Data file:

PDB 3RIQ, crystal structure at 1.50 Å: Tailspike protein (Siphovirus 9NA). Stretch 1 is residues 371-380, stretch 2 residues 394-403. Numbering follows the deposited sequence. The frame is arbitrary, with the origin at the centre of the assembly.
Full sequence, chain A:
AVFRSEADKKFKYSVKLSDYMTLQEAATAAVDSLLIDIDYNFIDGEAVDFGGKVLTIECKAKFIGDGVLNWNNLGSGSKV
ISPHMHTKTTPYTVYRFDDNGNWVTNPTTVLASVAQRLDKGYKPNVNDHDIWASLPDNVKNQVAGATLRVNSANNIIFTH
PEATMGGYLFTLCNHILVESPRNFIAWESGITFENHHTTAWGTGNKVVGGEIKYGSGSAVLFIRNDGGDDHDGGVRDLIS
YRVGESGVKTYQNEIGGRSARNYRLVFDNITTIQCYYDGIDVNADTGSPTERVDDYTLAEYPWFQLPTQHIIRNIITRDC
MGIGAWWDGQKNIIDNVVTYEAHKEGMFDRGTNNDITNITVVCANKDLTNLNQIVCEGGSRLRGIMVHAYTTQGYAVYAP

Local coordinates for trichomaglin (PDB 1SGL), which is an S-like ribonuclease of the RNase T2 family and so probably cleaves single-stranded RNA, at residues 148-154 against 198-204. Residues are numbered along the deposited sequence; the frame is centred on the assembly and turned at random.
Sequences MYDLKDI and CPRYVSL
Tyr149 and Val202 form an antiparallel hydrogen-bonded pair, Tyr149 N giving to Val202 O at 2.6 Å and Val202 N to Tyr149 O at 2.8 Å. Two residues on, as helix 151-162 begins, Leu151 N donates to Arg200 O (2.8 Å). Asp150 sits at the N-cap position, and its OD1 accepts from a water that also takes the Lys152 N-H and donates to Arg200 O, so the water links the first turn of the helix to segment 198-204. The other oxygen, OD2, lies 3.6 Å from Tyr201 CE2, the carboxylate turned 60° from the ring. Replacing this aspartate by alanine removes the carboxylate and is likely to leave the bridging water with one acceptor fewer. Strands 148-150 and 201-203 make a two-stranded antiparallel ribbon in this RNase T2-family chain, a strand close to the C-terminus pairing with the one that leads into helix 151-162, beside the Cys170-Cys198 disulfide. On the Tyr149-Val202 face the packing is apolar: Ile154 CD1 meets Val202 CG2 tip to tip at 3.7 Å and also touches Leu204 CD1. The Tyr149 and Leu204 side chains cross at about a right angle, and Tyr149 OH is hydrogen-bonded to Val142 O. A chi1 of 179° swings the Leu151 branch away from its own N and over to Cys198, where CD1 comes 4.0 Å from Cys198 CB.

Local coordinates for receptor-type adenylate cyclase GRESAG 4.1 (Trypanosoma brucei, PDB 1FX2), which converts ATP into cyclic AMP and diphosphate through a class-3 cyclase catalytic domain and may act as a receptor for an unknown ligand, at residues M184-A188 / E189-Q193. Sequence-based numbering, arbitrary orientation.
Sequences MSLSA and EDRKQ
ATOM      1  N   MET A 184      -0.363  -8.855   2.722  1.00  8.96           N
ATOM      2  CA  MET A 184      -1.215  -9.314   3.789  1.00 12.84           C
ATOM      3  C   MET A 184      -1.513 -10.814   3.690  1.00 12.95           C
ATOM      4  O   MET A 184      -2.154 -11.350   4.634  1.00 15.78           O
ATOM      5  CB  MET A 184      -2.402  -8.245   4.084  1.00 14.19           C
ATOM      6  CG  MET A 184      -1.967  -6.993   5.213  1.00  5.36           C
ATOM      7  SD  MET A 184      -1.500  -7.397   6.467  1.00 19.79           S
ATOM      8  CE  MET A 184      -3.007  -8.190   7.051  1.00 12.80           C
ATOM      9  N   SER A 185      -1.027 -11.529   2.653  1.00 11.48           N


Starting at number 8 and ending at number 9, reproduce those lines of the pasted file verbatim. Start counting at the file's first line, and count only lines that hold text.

Local coordinates for trichomaglin (PDB 1SGL), which is an S-like ribonuclease of the RNase T2 family and so probably cleaves single-stranded RNA, at residues 148-154 against 198-204. Residues are numbered along the deposited sequence; the frame is centred on the assembly and turned at random.
Sequences MYDLKDI and CPRYVSL